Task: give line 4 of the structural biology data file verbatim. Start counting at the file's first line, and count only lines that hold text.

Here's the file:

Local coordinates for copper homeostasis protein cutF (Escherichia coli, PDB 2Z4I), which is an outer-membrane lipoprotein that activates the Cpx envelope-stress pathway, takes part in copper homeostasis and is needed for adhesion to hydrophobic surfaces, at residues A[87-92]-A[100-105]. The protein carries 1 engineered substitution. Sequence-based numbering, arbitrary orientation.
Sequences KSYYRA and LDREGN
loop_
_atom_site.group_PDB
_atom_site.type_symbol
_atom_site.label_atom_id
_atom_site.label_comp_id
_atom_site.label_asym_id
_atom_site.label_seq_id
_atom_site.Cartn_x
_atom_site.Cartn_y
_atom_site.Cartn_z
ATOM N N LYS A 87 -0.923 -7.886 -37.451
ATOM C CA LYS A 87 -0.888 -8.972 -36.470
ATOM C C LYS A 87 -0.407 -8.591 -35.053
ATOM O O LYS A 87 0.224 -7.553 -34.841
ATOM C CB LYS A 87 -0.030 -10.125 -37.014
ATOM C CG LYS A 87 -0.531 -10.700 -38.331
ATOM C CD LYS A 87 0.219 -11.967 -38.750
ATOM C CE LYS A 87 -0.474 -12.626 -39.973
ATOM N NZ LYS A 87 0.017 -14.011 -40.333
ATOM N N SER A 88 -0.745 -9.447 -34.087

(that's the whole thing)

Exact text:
_atom_site.group_PDB